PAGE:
The 1960s is the birth of the company’s future. The U.S. parent company invests $250 million to establish the Great Canadian Oil Sands project in Fort McMurray. Some deem it "a daring venture into an unknown field" and "the biggest gamble in history." It is the largest, single private investment in Canada’s history.
Construction begins in 1964, with then president and chairman J. Howard Pew, saying, "I am convinced this venture will succeed, and it will be the means of opening up reserves to meet the needs of the North American continent for generations to come."
The 45,000 barrel per day project officially opens on September 30, 1967.
Darwin W. Ferguson becomes president of Sun Company of Canada.
Sun Company reduces interest to 55% in Sun-Canadian (a joint partnership with a company called Canadian Oil).
Sun Company of Canada celebrates its 50th Anniversary.
Expansions, mergers, discoveries and soul searching sum up the 1970s. The highlight of the decade is the formation of Suncor Inc. – a merger of the Canadian operations of Sun Company and Great Canadian Oil Sands. As the years progress, daily operational challenges at the oil sands plant (breakdowns, fires, freeze-ups, power shortages) force Suncor management to spend many hours examining the pros and cons of continuing the struggle.
The company perseveres and President and CEO Ross Hennigar is chosen to lead the company into the next decade.
Sunoco in Sarnia, Ontario opens first car wash and is the first company in Canada to offer low-lead gasoline.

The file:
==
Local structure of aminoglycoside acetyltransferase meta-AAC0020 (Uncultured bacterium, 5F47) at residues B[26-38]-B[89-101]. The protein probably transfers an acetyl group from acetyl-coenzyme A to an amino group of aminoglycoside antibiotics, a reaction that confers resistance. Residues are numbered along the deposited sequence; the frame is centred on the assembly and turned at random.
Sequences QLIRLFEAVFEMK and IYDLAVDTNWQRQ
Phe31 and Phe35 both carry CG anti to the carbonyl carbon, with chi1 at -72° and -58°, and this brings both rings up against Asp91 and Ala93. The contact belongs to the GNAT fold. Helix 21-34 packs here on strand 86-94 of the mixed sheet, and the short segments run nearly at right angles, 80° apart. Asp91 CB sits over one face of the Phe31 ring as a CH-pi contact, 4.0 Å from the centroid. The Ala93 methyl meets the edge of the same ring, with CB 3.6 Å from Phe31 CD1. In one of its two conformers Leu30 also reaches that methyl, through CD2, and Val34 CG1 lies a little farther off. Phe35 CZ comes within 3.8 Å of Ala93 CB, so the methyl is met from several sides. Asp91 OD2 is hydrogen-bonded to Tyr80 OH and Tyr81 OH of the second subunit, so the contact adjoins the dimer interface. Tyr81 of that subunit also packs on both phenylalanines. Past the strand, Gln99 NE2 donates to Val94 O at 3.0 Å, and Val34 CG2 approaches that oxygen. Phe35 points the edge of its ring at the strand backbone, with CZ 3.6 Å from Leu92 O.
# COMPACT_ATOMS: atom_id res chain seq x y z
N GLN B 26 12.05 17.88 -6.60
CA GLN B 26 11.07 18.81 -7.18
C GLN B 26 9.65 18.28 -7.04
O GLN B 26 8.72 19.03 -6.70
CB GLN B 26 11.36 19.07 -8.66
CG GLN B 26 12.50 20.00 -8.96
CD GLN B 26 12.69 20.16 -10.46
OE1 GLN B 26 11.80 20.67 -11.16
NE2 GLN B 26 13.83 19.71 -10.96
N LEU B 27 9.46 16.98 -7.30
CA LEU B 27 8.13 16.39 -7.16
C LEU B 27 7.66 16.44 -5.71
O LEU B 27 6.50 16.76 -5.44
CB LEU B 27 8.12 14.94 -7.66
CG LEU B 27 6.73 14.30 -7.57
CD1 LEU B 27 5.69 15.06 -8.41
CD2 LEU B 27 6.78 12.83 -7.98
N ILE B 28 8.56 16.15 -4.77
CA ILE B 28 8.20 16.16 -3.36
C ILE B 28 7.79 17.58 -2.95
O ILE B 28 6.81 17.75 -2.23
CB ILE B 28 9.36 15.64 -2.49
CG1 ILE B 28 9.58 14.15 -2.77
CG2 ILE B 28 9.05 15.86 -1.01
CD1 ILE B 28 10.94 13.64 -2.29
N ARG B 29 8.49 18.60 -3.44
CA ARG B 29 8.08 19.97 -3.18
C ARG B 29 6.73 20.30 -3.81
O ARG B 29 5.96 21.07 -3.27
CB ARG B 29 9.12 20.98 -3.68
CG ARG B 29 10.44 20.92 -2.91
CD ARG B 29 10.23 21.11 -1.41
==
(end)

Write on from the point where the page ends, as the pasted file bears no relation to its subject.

Sun Company establishes Sunoco Exploration & Production Limited to explore in Canadian frontier areas.
Sunoco Exploration & Production Limited merges into Sun Limited.
Employees in Fort McMurray uncover bones of a woolly mammoth while extracting oil sands. Later, the company donates the bones to the provincial museum in Edmonton.
Sun Company transfers almost all of its downstream assets into a newly created subsidiary – Sunoco Inc.
Ross A. Hennigar becomes president of Sun Oil Company Limited and deputy chairman of Great Canadian Oil Sands Limited (GCOS).
Times are tough in the 1980s. The Canadian federal government announces the controversial National Energy Program to increase Canadian control and ownership of the energy industry. This significantly affects Alberta oil companies with many companies leaving the province. Add to that a collapse of world crude oil prices, a major fire at the oil sands plant, a long and bitter labour dispute, and the tragic death of President and CEO Ross Hennigar and times are tough.
Despite the lows, President and CEO William R. Loar, leads the company during its highs, which include an expansion of the oil sands plant, record annual production levels, and deregulation of oil prices, allowing oil producers to sell at market value. The roller coaster ride eventually ends.
Ottawa begins the controversial National Energy Program removing world crude oil price from first 45,000 barrels per day of oil sands production.
At the oil sands facility, the compressor house catches fire in -45C weather. When extinguished, the building is covered in ice that is chipped away.
The federal government deregulates oil prices allowing oil producers to sell at market value.